University of Georgia
October 2016
Alumna working to direct the country's energy policy

The Block Island Wind Farm is one of the projects alumna Jenah Zweig has toured.

Alumna working to direct the country's energy policy

Jenah Zweig is a supervisor of policy and technical assistance for the U.S. Department of Energy.

Through its 40 Under 40 program, the UGA Alumni Association annually recognizes 40 outstanding young alumni who have achieved great success in their professional and philanthropic pursuits. The 2016 40 Under 40 Awards Luncheon was held Sept. 8 at Flourish Atlanta and yet again, featured four dozen impressive Bulldogs who are changing the world early in their careers.

One of this year’s honorees, Jenah Zweig (JD ’11), is now a supervisor of policy and technical assistance for the U.S. Department of Energy in Washington, D.C. The Alumni Association caught up with this accomplished alumna to learn more about her UGA experience and what she’s doing now to effect change in America’s energy sector.

Describe your UGA experience.

I spent as much time as possible outside of the classroom, rigorously pursuing UGA Law’s less traditional offerings. (After all, in my 1L year I realized I had no interest in practicing traditional law, so I needed the exposure to figure out how I was going to pay my bills after graduation). Specifically, Maria Eugenia Gimenez’s Global Externship Program first exposed me to IP, international, and environmental law; co-chairing the Red Clay Environmental Law Conference furthered my interest in environmental, sustainability, and energy issues; serving as editor in chief of the Georgia Journal of International and Comparative Law sharpened my writing and editing skills; and Alex Scherr’s Civil Externship Program heightened my passion for the public sector. These experiences paved the way for a career that I love in the energy sector, and I am grateful to the mentors and programs at UGA Law that helped me find my way.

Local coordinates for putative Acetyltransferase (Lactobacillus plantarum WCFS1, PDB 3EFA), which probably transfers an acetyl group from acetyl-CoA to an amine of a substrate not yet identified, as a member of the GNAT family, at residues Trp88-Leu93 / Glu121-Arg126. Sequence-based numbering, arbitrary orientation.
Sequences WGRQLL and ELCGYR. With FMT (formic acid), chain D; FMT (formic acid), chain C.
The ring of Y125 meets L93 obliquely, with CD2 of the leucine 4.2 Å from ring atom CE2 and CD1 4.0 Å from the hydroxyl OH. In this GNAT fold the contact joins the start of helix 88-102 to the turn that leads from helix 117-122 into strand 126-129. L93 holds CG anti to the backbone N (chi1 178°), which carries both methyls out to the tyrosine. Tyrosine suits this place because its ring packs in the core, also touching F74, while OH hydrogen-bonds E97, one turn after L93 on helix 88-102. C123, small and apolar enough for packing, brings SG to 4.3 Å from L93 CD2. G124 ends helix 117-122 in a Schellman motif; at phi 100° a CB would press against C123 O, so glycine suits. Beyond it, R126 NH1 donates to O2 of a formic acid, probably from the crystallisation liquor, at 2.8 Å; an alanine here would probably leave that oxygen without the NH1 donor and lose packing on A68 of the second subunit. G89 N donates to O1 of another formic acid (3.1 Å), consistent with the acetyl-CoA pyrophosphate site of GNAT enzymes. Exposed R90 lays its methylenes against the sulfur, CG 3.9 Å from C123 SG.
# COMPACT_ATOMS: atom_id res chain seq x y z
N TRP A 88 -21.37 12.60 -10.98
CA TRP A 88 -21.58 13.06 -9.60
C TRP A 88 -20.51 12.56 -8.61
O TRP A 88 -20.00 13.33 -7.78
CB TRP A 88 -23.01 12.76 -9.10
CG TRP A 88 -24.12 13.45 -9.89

What is your favorite UGA memory?

Before going to law school, I assumed I would go into education policy post-graduation. After all, I served as the first alumni preschool teacher at my alma mater and camp counselor for years, and was confident that “I would make a difference.” Unfortunately, the more I learned, the more I realized I’d get burnt out or desensitized before ever making a dent in the issues, which is why I have an immense respect for the difficult and impactful work led by exceptional people like my former classmate, Emma Hetherington’s Wilbanks Child Endangerment and Sexual Exploitation Clinic. I was at a crossroads. This is when I met Anne Marie Pippin (BSED ’03, MBA ’11, JD ’11), a classmate a year ahead of me in the law program, at the Blue Key Honor Society Initiation Ceremony my 1L year. Anne Marie suggested that I use my leadership experience and desire to find a new specialization to co-chair the Red Clay Environmental Law Conference the following year. Long story short, this began a domino effect of me following in her footsteps. I also served as the editor in chief of the Georgia Journal of International and Comparative Law, moved to D.C. to work at the U.S. Department of Energy, and am also fortunate to have her as one of my best friends.